Why let go of them? Because they are causing me more pain than the physical ailment itself. The real pain I’ve been going through is my inability to accept reality, and my desire for life to be a certain way. I want it my way. And when I can’t control that (which is pretty much all the time), I feel frustration, anger, depression, stress. Lots of stress. This applies to everything, not just physical ailments, but when anything doesn’t go the way I want it to.P
So what’s the process for letting go? It’s first, realizing that I’m holding onto something, then second, realizing what it is I’m holding onto, and third, realizing it’s causing me pain. Then fourth, realizing that the thing I’m holding onto isn’t necessarily true. I’m not necessarily always a healthy person. I’m not always in comfort. This isn’t the way life should be, and in fact it’s not the way life always is. This is a repeated process, because two minutes after letting go, I find myself desiring it again. I practice.P
2. Accept What IsP
Once I let go of what I want things to be, I learn to accept reality. What is. This isn’t always easy. Reality doesn’t match up with my fantasy/ideal of what life should be. I have to just see things for what they are, and accept them. Be grateful they are the way they are. Learn from what is.P
This can be difficult because we tend to want to control things, not accept. Acceptance is seen as surrendering, passive, giving up. And yes, it’s a bit of each of these. But it’s not the end. Just because you accept, doesn’t mean you don’t act. It means you start with acceptance, then figure out the best way to act based on a place of peace and acceptance. Acceptance isn’t a bad thing. It’s a good thing. It means you’re at peace with reality.P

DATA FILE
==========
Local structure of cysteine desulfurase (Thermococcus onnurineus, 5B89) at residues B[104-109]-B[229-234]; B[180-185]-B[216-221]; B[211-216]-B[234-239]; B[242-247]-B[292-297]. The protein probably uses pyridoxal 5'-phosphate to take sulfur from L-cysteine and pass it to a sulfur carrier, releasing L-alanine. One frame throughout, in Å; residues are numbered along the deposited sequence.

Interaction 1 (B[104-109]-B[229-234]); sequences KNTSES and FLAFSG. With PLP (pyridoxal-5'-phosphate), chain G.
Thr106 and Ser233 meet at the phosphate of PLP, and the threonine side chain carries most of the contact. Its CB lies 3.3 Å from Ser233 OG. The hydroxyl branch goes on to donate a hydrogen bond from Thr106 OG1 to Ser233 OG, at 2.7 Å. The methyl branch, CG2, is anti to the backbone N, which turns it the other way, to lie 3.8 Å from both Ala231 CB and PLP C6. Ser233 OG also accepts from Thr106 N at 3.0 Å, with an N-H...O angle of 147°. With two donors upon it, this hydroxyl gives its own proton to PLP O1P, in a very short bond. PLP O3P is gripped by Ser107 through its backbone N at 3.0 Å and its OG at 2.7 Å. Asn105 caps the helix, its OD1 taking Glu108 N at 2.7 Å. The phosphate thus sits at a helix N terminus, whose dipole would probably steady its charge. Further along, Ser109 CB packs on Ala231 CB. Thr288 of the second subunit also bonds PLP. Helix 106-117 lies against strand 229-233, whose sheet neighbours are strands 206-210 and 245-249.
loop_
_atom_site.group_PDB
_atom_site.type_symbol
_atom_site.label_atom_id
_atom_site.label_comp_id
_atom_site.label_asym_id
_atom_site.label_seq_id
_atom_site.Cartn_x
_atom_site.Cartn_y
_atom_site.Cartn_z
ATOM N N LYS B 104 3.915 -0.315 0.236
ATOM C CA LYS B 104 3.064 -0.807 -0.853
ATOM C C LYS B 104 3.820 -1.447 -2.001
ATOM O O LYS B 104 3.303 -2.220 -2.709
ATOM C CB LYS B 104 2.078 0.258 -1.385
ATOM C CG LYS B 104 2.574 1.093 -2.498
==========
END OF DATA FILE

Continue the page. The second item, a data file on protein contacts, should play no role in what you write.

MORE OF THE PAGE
So I stop running away from the current moment, and just try to see with curiosity what actually is. And it’s not as bad as I’d feared. The fear, the resistance, the not wanting, is by far the worst part.P
3. Act With Gratitude and CompassionP
The next step in my process is to be grateful for what I have, and to act with compassion. What does this mean? When I’m miserable, it’s because I’m focusing on the things I see as “bad.” But I’m ignoring all the things I should be grateful for: being alive, being able to walk, being able to love, being loved, having friends, having a job I love—the list is endless.P
I can find that gratitude, and focus on actions I can take that show that gratitude. If I’m constantly complaining (internally) about how miserable I am, that’s not a grateful action. If instead I seize the awesome life I have and do something good with it, that’s showing my gratitude for what I have.P
Acting in compassion is what I try to do when I have accepted the moment. Just because you let go and then accept doesn’t mean you don’t act. It means you start from a place of acceptance of what actually is, and then decide how to act from there. Compassion is my guide for how to act from that place.P
How do I act in compassion when my body is full of discomfort? Well, I can be compassionate with my body and take care of it. I can be compassionate with myself and give myself rest if I need it. Or I can be compassionate with others, and stop focusing on myself so much. I can find ways to alleviate the suffering of people around me, or find ways to take what I’m learning and share it with all of you, and hope that it helps someone.P
Acting in compassion can take the focus off of yourself and put it somewhere that brings good in the world.P
Become Happy in the Face of Physical Misery | Zen HabitsP
If so please comment?